16. MAGNETIC CONFINEMENT OF RADIOTHERAPY BEAM-DOSE F.D. Becchetti, D.W. Litzenberg, J.M. Moran, T.W. O'Donnell, D.A. Roberts, B.A. Fraass, D.L.

    E-Print Network [OSTI]

    Becchetti, Fred

    MAGNETIC CONFINEMENT OF RADIOTHERAPY BEAM-DOSE PROFILES F.D. Becchetti, D.W. Litzenberg, J.M. Moran the magnetic confinement of HE electron and photon beam-dose profiles for typical radiotherapy beams. The HE magnetic field can provide a substantial improvement and control of the dose profile of clinical electron

  17. Parallel Picoliter RT-PCR Assays Using Microfluidics

    E-Print Network [OSTI]

    Quake, Stephen R.

    Parallel Picoliter RT-PCR Assays Using Microfluidics Joshua S. Marcus,, W. French Anderson The development of microfluidic tools for high-throughput nucleic acid analysis has become a burgeoning area of research in the post-genome era. Here, we have developed a microfluidic chip to perform 72 parallel 450-p

  18. RT-PCR cloning of expressed VSGs Harvesting cells

    E-Print Network [OSTI]

    Cross, George

    RT-PCR cloning of expressed VSGs Harvesting cells Starting material: 5­10x107 cells (BF) Centrifuge for at least 1 month). RNA extraction STAT-60 according to manufacturer's instructions. Resuspend RNA in 50 µl of DEPC-treated water. Measuring the A260 will suggest a yield of ~ 100 µg RNA from 108 cells

  19. Instruments of RT-2 Experiment onboard CORONASPHOTON and their test and evaluation II: RT-2/CZT payload

    E-Print Network [OSTI]

    Kotoch, Tilak B; Debnath, D; Malkar, J P; Rao, A R; Hingar, M K; Madhav, Vaibhav P; Sreekumar, S; Chakrabarti, Sandip K; 10.1007/s10686-010-9189-y

    2010-01-01

    Cadmium Zinc Telluride (CZT) detectors are high sensitivity and high resolution devices for hard X-ray imaging and spectroscopic studies. The new series of CZT detector modules (OMS40G256) manufactured by Orbotech Medical Solutions (OMS), Israel, are used in the RT-2/CZT payload onboard the CORONAS-PHOTON satellite. The CZT detectors, sensitive in the energy range of 20 keV to 150 keV, are used to image solar flares in hard X-rays. Since these modules are essentially manufactured for commercial applications, we have carried out a series of comprehensive tests on these modules so that they can be confidently used in space-borne systems. These tests lead us to select the best three pieces of the 'Gold' modules for the RT-2/CZT payload. This paper presents the characterization of CZT modules and the criteria followed for selecting the ones for the RT-2/CZT payload. The RT-2/CZT payload carries, along with three CZT modules, a high spatial resolution CMOS detector for high resolution imaging of transient X-ray ev...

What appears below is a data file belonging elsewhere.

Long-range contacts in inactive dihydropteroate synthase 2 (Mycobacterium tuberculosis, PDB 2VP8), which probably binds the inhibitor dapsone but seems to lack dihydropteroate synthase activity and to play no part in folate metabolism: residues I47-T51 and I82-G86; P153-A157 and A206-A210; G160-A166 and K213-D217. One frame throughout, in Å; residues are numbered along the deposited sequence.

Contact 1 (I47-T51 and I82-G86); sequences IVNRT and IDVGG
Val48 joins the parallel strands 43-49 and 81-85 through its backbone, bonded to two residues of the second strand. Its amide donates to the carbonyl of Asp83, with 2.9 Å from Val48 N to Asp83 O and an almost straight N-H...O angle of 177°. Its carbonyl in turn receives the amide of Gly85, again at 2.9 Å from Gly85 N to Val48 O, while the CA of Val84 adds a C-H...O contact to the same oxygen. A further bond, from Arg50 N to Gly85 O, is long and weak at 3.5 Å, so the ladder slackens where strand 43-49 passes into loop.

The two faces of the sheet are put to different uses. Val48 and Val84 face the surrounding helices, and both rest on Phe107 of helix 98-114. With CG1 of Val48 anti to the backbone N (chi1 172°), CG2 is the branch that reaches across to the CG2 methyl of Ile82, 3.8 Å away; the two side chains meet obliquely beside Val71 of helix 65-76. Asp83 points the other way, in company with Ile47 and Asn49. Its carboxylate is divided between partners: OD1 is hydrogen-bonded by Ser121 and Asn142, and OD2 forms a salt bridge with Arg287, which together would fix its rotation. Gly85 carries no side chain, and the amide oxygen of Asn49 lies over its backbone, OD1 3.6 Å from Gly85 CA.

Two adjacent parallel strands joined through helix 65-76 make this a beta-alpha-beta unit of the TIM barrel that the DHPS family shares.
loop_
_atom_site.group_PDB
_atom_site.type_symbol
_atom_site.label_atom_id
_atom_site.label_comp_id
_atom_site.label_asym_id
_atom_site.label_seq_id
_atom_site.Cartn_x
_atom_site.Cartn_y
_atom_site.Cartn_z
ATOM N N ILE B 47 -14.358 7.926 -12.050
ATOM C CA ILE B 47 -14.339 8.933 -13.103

20. CAMELEON-RT: a Software Architecture Reference Model for Distributed, Migratable, and Plastic User

    E-Print Network [OSTI]

    CAMELEON-RT: a Software Architecture Reference Model for Distributed, Migratable, and Plastic User the problem space of distributed, migratable and plastic user interfaces, and presents CAMELEON-RT1 for distributed, migratable, and plastic user inter- faces. We have developed an early implementation of a run

  1. GreenRT: A Framework for the Design of Power-Aware Soft Real-Time Applications

    E-Print Network [OSTI]

    Mori, Greg

    and energy consumption. We experiment with GreenRT in the context of a pedestrian detection applica- tion. We show that using the GreenRT framework, appli- cations use less energy while meeting deadlines. EnergyGreenRT: A Framework for the Design of Power-Aware Soft Real-Time Applications Bo Chen, William Pak